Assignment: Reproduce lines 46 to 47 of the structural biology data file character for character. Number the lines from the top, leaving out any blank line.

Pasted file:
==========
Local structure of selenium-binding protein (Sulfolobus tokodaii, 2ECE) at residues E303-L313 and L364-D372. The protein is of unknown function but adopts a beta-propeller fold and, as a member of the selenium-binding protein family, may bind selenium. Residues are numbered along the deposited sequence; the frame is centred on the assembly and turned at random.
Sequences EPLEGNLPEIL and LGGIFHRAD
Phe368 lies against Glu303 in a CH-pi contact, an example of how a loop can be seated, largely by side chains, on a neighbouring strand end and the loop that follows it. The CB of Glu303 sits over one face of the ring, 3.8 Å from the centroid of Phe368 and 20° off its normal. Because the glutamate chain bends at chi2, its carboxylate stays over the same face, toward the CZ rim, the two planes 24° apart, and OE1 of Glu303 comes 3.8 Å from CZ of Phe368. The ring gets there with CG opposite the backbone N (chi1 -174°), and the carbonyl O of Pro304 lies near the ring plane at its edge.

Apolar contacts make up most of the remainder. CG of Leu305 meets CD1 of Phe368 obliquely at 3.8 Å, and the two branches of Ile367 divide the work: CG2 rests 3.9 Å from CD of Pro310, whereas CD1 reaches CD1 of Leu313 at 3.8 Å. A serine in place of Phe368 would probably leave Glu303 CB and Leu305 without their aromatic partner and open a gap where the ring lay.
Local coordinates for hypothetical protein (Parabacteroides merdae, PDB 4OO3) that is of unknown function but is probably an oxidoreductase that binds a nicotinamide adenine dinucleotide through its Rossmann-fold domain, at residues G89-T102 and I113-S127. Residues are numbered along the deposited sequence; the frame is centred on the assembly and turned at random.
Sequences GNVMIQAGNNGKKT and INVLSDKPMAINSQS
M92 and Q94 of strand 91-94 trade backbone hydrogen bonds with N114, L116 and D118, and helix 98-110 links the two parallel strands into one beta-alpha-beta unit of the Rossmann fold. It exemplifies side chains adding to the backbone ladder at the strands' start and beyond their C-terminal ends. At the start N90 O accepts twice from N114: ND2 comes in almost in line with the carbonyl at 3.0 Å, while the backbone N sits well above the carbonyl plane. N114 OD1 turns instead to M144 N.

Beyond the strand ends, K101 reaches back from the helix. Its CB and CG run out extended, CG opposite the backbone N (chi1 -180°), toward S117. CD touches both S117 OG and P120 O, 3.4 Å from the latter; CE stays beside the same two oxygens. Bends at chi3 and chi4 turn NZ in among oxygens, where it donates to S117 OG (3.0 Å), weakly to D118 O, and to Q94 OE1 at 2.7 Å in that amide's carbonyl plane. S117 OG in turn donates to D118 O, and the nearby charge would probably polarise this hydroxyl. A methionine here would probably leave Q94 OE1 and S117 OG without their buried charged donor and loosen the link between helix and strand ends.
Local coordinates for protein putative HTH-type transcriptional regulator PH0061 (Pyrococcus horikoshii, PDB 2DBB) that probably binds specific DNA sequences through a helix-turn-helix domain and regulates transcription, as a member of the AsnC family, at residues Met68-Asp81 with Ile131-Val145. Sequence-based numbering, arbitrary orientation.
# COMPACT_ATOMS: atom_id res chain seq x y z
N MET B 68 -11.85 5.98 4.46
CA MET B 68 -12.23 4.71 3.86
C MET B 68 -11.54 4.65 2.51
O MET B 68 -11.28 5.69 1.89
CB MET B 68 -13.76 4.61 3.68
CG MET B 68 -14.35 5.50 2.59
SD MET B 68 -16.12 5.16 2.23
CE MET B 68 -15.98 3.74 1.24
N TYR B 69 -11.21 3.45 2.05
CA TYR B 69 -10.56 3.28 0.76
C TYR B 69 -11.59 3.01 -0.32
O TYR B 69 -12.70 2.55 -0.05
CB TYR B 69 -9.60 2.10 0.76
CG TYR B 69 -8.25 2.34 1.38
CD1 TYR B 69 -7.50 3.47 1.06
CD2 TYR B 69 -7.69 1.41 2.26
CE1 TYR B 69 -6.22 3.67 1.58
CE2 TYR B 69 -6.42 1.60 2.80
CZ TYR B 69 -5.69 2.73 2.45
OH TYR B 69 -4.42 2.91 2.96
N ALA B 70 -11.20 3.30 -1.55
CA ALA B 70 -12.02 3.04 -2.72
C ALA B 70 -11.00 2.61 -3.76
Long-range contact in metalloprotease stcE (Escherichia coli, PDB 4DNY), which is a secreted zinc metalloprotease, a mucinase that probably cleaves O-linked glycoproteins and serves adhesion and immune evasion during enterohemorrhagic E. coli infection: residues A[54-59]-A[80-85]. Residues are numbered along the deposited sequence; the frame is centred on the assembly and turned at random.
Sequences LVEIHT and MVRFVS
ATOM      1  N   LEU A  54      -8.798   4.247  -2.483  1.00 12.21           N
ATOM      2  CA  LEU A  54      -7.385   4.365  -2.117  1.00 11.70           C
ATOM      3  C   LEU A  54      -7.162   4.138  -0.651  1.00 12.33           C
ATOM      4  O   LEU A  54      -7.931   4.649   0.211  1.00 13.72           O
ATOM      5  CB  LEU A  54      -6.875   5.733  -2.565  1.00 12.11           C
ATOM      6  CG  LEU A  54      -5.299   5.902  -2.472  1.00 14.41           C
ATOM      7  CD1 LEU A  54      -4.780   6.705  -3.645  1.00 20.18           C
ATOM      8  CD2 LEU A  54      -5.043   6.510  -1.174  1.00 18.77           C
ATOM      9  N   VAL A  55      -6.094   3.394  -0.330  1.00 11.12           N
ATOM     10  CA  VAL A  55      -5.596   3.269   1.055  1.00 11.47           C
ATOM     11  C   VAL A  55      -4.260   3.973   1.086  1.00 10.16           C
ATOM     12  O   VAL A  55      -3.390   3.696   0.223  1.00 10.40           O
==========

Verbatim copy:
ATOM     11  C   VAL A  55      -4.260   3.973   1.086  1.00 10.16           C
ATOM     12  O   VAL A  55      -3.390   3.696   0.223  1.00 10.40           O